The plot of Meet the Blacks goes like this: After coming into some money, Carl Black (Epps) moves his family from Chicago to an upper-class neighborhood in Los Angeles to escape the annual purge. Unfortunately, some of the people he wronged in his past follow him to the West Coast, specifically to get revenge on the one night when everything is legal.

Behind the scenes of <i>Traffik</i> with Paula Patton, left, and Deon Taylor.

Like his other movies, Meet the Blacks was low budget. Taylor shot the movie a few houses down from his own. Some of his neighbors, he says, were even extras in the movie.

“We put that movie out from that front room right there,” Taylor explains, pointing toward his small home office. “I shot the movie, got everybody to come down here and do a favor and shot it up here.”

The movie was a success financially, bringing in more than $9 million at the box office after being produced on a budget of roughly $900,000.

“That movie was made by me for, like, us,” he said, referring to black culture. “I told Mike, Duval, and all of [the comedians], ’Yo, let’s just do us.’ I didn’t try to pull anything back. That’s how we talk. That’s what you say daily. That’s what I say daily.”

The movie opened No. 8 at the box office, going up against movies like Batman v. Superman: Dawn of Justice and Zootopia. It was such a success that Taylor is filming a sequel later this year.

“Right now, we are trending in that way in Hollywood, where people are saying, ’We need to check Hidden Empire [Taylor’s film company] to see what’re they doing,’” Taylor explains. “Now more projects are coming—we’re trying to figure it out.”

Hidden Empire is scheduled to release two movies in 2018: Motivated Seller and Traffik. The former is a psychological thriller starring Michael Ealy, Meagan Good and Dennis Quaid.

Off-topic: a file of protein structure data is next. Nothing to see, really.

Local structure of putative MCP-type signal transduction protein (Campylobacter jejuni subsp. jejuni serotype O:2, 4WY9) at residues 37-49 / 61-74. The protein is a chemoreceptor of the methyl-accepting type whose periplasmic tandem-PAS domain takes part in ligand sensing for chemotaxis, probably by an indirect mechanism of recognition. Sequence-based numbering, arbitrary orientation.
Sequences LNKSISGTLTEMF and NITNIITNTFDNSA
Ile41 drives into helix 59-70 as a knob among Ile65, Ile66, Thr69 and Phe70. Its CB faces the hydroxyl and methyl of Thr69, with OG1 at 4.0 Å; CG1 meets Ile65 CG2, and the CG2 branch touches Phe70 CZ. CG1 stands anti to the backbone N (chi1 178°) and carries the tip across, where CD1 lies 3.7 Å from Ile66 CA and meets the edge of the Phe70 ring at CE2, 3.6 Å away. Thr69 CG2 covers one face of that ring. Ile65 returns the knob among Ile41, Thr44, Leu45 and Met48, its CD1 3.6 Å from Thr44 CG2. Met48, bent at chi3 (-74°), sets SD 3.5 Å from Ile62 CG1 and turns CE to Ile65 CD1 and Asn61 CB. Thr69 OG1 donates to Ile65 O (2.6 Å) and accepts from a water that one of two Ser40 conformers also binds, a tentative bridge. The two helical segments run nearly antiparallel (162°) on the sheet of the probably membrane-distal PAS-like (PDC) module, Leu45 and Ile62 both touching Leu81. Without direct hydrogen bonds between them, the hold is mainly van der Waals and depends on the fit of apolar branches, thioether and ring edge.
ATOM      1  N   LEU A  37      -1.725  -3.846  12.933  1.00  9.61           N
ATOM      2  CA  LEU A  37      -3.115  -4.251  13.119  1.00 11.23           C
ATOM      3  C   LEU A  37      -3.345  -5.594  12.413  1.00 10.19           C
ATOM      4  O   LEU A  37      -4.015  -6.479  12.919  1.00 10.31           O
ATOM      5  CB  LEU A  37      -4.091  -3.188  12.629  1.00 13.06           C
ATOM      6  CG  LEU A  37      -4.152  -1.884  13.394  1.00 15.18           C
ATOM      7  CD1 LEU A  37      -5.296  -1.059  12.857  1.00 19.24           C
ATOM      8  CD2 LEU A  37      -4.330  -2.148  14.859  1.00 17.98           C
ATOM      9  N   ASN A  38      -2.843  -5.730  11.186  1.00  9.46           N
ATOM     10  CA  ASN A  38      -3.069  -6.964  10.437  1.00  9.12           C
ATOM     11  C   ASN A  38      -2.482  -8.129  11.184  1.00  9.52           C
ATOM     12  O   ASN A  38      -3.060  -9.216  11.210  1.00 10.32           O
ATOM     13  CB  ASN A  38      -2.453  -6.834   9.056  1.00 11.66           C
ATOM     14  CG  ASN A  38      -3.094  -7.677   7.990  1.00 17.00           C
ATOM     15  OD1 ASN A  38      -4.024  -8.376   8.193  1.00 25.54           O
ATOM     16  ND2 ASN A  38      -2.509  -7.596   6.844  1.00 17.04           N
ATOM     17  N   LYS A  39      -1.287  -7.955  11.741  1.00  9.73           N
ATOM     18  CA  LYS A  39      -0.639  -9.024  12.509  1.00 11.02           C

Deon Taylor, left, and Omar Epps on the set of <i>Traffik</i>.

The thriller Traffik was recently bought by Lionsgate and is scheduled for release on April 27, 2018. Like Meet the Blacks, Taylor shot Traffik in Sacramento. Some of the scenes were shot in SN&R’s office.

Paula Patton (also a producer) stars as a journalist who goes on a romantic getaway with her boyfriend, played by Omar Epps. The two get caught in the crosshairs of a gang after they unknowingly come into possession of some evidence of the gang’s sex trafficking exploits.

“It was truly a labor of love, and a very collaborative piece for everybody,” Patton recently said in an interview with film website Collider. “It was something I hope I really get to do again.”

For Taylor, Traffik is something he has striven for his entire career—to write, direct and produce a film independently, then sell it to a big studio for a wide release. It’s a benchmark he expects to achieve more often, he says.

“That movie, to me, that’s 13 years in the making,” Taylor explains. “That is how you want to do it. … That’s the first time we’ve ever completed that circle as a company. Now everything else I’ve got is going the same way. It’s gotta be the norm now.”